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The market for potash, a salt-containing potassium that is mostly found in Canada, Russia, Belarus, and Germany, has historically been controlled by a small number of entities. Uralkali, the world’s largest producer of this nutrient (20% of total sales), together with Belarus-based Belaruskali, had until recently negotiated export agreements under the marketing venture Belarusian Potash Co. (BPC). At its peak, BPS accounted for 40% of global output. Alongside Canpotex, which is comprised of Potash Corporation (POT), Agrium (AGU), and Mosaic (MOS), BPC controlled roughly 70% of global production. Needless  to say, these cartels established global benchmarks.

A law passed in Belarus last year permitted Belaruskali to sell products outside of BPC. In protest, Uralkali walked away from the cartel. Moreover, BPS’ breakup had led to speculation that competitive pressures will drive Canpotex to unravel, as well.               

With an intention to gain market share, Uralkali plans to operate at full capacity. Increased competition, according to it, would push potash prices sharply lower over the next six months. There are other concerns on the supply side. A spike in chemical prices during the late-2000’s led companies to initiate a wave of capacity expansions. Potash production grew by .5% annually until prices quadrupled during 2008 and 2009. A bevy of investments since then is positioned to buoy annual-capacity growth by 5% until 2017.          

The market has reacted accordingly, with prices falling around the globe. In South America, this product’s value has fallen by roughly 10% in recent weeks, to $360 a ton. Concurrently, China is rumored to be looking to lock up supplies at $325 a ton, which would be a $75 discount from chemicals supplied earlier in the year.  Recent price action, although not ideal, suites the Russian giant just fine, as it is the industry’s lowest-cost producer.  Major nutrient makers estimate the cost of new mines at $2,000 to $3,000 a metric ton in Canada, compared to $1,000 in Russia. Moreover, while Uralkili expanded capacity during the last decade, its margins remained the highest in the sector.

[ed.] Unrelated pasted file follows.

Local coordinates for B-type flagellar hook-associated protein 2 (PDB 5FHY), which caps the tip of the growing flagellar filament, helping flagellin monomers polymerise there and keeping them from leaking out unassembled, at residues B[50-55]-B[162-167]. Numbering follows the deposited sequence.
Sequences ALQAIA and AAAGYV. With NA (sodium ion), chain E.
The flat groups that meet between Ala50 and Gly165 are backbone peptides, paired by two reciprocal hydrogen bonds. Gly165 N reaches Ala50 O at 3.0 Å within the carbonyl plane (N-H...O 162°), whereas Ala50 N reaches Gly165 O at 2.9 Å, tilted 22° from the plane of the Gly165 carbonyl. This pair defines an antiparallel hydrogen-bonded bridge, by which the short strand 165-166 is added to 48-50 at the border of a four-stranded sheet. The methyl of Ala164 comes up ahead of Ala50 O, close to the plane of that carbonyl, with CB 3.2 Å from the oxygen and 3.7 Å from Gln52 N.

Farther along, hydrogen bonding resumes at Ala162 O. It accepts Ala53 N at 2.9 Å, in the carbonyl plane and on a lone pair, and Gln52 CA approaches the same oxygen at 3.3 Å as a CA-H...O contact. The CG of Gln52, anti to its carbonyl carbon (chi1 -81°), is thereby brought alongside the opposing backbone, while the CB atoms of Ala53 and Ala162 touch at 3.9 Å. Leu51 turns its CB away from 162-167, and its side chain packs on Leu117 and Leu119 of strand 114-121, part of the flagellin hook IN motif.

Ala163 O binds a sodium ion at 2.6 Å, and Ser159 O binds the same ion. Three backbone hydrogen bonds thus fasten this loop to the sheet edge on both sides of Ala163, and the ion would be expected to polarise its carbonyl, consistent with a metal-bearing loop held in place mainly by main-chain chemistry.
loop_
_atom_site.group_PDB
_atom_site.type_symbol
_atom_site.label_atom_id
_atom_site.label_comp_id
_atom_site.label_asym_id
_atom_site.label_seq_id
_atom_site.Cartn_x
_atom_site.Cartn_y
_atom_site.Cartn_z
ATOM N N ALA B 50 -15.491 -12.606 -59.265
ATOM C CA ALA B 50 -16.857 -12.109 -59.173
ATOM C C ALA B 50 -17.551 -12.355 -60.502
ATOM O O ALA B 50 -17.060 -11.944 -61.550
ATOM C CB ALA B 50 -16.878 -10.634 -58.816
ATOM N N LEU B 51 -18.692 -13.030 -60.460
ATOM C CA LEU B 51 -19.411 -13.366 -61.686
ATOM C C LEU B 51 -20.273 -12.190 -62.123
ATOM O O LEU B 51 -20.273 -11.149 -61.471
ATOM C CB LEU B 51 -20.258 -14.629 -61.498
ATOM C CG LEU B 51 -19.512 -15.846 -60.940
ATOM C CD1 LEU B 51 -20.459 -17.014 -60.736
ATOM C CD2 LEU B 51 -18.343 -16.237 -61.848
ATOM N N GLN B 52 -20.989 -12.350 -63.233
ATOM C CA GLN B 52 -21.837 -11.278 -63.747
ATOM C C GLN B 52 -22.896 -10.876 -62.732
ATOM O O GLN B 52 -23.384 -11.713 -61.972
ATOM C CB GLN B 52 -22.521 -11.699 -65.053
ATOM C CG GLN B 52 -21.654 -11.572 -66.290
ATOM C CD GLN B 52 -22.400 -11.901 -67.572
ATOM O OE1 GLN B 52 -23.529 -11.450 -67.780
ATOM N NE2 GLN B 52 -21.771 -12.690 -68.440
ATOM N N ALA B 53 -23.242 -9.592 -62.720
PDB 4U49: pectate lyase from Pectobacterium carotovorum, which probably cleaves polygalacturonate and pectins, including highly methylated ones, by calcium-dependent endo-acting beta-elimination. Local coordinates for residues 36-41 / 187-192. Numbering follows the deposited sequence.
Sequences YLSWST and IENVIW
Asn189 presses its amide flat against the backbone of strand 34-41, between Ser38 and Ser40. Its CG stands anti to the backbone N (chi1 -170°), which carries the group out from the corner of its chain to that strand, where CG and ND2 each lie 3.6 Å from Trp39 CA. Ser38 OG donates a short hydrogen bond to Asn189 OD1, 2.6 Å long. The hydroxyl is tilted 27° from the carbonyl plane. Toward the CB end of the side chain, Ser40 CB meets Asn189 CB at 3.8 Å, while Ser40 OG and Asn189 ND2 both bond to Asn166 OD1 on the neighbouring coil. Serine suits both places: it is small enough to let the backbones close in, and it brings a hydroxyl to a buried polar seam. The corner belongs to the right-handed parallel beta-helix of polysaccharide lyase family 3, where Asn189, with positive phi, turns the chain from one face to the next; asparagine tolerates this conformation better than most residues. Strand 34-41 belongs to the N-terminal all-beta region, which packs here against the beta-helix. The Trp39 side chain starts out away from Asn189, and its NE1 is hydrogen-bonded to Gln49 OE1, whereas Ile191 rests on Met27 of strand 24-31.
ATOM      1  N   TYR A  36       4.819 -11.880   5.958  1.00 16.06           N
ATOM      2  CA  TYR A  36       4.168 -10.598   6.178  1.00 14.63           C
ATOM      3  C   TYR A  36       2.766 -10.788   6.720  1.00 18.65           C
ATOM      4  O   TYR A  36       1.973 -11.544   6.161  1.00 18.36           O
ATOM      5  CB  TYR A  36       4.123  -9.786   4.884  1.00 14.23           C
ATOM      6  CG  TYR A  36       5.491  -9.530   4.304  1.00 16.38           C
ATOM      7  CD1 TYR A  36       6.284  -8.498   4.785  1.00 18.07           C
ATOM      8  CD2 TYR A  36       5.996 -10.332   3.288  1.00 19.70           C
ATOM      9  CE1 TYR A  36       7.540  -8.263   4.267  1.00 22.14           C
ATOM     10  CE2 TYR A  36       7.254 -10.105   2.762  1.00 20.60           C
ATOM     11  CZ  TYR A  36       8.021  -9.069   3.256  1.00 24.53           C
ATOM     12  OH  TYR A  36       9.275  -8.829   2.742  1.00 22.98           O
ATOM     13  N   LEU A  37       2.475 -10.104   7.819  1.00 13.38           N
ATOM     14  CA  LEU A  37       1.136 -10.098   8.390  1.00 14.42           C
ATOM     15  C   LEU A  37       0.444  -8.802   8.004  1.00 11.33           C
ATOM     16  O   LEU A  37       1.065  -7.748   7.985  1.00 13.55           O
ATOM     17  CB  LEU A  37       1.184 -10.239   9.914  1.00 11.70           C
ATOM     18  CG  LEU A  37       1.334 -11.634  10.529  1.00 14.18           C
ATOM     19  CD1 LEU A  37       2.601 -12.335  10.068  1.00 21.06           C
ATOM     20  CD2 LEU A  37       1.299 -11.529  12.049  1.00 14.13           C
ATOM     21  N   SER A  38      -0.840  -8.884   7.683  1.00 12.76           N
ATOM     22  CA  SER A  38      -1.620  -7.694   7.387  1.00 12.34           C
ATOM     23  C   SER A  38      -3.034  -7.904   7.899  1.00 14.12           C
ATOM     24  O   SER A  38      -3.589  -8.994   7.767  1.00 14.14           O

With the viability of marketing cooperatives in question and prospects for a competitive operating environment high, equities of local agriculture-chemical makers have fallen sharply in recent weeks, with potash companies faring especially poorly. To make matters worse, BHP Billiton Ltd. (BHP) has reaffirmed its commitment to develop the Jansen project in Saskatchewan, Canada. Its management has so far budgeted a total of $3.8 billion to the mine purported to be the biggest potash deposit in the world. For this mining behemoth, the move would enable diversification, limiting its exposure to the sluggish iron ore market. But what happens to potash market fundamentals once production there starts? After all, the site is on pace to boost global output by 15%-18%, or 8-10 million tons.

Fertilizer-price weakness comes at a time farmers continue to experience auspicious operating conditions. A record harvest of corn in the U.S. will limit 2013 farm income, according to the U.S. Agriculture Department. Nevertheless, the agency expects this tally to approximate $120 billion, eclipsing the previous high of $118 billion established in 2011. Projections suggest crop prices in the years ahead will moderate from levels reached between 2010 and 2012, but should provide plenty of incentive for farmers to purchase nutrients.

At the time of this article’s writing, the author did not have positions in any of the companies mentioned.